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What's the Difference Between a Carpenter and a Joiner?

August 10, 2017

There’s often a common misunderstanding between what a carpenter does and what a joiner does. The lines can become blurred, and unless you know more about both trades, you may think they are the same or that they are responsible for skills and job that they aren’t. Fear not! Over the course of this feature, we will cover the particulars of these two subtly different trades and discover exactly what’s involved in the carpentry and joinery trade.

 

 

The basics

You’d be correct in thinking that both carpentry and joinery are part of the construction sector. In its simplest and most traditional sense, carpenters construct the building elements on-site, while joiners ‘join’ wood in a workshop.

 

What are common jobs for carpenters?

·      Fitting staircases

·      Fixing window frames

·      Fitting floors

·      Installing cupboards and shelving

 

What are common jobs for joiners?

·      Building stairs

·      Making window/door frames

·      Creating fitted furniture

 

A more detailed look at what carpenters do

 

Carpentry is a varied and very interesting job to have. Essentially, carpenters first begin by carrying out the layout checklist; marking, measuring, and arranging materials to fit in accordance with local building codes. Next, they cut and shape using hand and power tools.

 

Finally, carpenters make final checks in terms of accuracy of their work and make any required adjustments.

 

Carpenters can offer broad ranging skills or specialise in one or more. A good example of this is carpenters who remodel homes and other structures. They require a broad range of carpentry skills. As part of a single job, they might frame walls, build stairs, put in doors and windows, or install cabinets, for example.

 

Carpenters who work for large construction contractors or specialty contractors may perform only a few regular tasks, such as constructing wooden forms for pouring concrete, or erecting scaffolding.

 

Carpenters who ply their trade outside the construction industry perform a variety of installation and maintenance work. They may replace panes of glass, ceiling tiles, and doors, as well as repair desks, cabinets, and other furniture.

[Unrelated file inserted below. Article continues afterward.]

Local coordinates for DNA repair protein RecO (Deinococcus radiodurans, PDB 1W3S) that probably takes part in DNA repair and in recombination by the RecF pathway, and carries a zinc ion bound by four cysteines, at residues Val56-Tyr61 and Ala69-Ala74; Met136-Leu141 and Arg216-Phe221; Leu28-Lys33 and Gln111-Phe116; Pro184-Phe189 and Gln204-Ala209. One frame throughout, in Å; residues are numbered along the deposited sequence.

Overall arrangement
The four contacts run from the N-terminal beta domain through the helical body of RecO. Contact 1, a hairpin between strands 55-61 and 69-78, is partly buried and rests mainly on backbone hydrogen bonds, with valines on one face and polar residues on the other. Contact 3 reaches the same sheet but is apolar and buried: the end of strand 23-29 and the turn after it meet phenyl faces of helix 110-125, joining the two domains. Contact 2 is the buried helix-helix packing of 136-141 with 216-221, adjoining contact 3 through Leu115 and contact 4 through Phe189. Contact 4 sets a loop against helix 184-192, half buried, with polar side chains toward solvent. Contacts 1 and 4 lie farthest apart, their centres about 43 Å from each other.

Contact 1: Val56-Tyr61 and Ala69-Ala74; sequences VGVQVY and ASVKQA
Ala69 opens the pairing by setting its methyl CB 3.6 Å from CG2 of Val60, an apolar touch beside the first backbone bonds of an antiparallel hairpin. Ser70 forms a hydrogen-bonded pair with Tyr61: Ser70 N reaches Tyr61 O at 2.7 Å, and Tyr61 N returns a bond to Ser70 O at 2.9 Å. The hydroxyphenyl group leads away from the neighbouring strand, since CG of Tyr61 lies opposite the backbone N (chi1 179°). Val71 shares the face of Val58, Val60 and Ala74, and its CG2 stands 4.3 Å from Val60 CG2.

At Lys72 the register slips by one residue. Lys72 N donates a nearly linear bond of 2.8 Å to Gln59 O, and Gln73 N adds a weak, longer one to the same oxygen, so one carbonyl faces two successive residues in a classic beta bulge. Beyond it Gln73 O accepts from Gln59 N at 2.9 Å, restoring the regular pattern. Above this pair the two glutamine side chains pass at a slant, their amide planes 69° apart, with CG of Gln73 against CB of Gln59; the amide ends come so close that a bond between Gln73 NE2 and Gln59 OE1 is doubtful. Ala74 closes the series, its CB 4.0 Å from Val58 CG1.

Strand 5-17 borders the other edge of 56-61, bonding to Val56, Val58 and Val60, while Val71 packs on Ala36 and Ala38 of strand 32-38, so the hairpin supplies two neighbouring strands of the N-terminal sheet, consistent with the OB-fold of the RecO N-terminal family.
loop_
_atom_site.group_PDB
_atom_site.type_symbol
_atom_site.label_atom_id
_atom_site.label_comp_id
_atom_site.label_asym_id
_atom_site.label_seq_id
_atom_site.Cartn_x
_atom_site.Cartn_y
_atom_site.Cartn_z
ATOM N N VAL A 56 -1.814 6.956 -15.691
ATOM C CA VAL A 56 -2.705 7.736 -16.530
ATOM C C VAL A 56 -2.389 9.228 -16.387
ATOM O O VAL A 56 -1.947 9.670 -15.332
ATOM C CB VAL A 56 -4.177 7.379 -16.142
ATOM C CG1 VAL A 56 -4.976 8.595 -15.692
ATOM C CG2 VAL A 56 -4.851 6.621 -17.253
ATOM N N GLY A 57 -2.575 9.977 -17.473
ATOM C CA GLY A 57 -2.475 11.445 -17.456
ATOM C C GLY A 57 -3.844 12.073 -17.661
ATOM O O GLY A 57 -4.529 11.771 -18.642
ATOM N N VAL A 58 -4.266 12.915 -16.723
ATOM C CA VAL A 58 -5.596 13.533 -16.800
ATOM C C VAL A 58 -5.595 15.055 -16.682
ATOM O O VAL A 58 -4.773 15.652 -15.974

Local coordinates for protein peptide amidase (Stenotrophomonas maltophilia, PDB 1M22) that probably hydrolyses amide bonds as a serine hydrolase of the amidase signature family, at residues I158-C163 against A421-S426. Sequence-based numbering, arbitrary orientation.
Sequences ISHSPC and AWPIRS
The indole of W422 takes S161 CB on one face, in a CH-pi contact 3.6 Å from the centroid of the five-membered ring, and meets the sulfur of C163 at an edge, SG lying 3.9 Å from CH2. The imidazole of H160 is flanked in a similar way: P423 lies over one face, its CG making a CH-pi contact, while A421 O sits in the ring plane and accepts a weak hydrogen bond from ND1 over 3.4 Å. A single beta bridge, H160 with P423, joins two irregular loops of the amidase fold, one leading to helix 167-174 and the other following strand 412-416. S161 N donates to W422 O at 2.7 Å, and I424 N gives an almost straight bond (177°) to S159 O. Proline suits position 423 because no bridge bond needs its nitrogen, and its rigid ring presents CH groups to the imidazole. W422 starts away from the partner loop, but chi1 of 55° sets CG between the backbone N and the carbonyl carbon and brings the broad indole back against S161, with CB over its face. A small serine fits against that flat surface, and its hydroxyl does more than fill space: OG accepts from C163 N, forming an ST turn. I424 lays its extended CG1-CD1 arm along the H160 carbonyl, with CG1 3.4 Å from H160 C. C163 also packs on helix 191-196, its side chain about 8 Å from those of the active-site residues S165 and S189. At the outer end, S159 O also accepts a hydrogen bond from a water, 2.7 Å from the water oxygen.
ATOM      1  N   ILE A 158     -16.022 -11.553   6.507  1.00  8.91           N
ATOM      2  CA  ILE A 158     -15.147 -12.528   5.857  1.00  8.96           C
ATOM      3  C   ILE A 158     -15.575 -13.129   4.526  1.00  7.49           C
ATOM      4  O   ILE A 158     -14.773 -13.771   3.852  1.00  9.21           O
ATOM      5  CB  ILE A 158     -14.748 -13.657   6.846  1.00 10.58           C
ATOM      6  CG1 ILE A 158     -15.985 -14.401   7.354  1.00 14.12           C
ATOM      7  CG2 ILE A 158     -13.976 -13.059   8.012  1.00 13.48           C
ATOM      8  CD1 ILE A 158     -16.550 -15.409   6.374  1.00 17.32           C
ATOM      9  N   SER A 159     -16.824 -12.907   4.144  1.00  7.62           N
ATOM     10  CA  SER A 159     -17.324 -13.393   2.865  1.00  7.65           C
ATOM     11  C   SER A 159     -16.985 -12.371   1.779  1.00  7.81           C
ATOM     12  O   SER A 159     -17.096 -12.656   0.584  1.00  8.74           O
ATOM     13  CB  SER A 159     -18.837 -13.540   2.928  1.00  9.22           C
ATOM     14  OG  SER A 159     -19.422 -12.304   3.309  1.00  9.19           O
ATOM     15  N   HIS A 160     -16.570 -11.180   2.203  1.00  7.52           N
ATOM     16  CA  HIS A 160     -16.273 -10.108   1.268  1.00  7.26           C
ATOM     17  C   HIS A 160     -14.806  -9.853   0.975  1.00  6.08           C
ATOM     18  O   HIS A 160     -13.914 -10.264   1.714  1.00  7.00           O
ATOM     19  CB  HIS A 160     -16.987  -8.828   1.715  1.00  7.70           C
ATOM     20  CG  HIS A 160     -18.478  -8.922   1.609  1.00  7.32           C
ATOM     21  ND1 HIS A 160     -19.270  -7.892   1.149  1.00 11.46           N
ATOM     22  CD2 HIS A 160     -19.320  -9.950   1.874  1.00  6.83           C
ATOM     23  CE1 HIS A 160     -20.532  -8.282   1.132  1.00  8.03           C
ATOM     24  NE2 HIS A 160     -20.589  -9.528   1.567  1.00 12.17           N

A more detailed look at what joiners do

 

A joiner will typically ply their trade on both commercial and residential projects, and due to the nature of the job, joinery is closely associated with carpentry – along with other parts of the construction industry.

 

Joiner’s will usually be based in a workshop, and this is because the creation of their projects, i.e. various joints, which needs specialist machinery. However, joiners are not restricted to the workshop, they sometimes undertake installations in the homes of customers and on building sites.

 

Joiners will produce and interpret drawings, set out and measure, cut, form joints, assemble, install and finish to a high standard. A joiner can produce items including interior and exterior doors, stairs, windows, tables and bookshelves, depending on the area they have focused on.

 

Working precisely and accurately are the universal attributes of the outstanding joiner is a must – something our team here at D&C pride ourselves on.

 

There’s a significant amount of planning and organising that’s involved, particularly as there’s such a high degree of accuracy, concentration and attention to detail needed to reach a high-quality finish.

 

Our Devon & Somerset carpenters pride themselves on the level of care and attention they pay to all the jobs that we undertake and therefore produce an unbeatably high standard of workmanship each and every time.

 

Our family-run business has established a reputation for providing a friendly and professional service at a very competitive price and our carpentry service can be combined perfectly to run alongside our other services providing all of your construction needs in one place. For more information, get in touch with us today!

 

Image credit: Ratel under Creative Commons.

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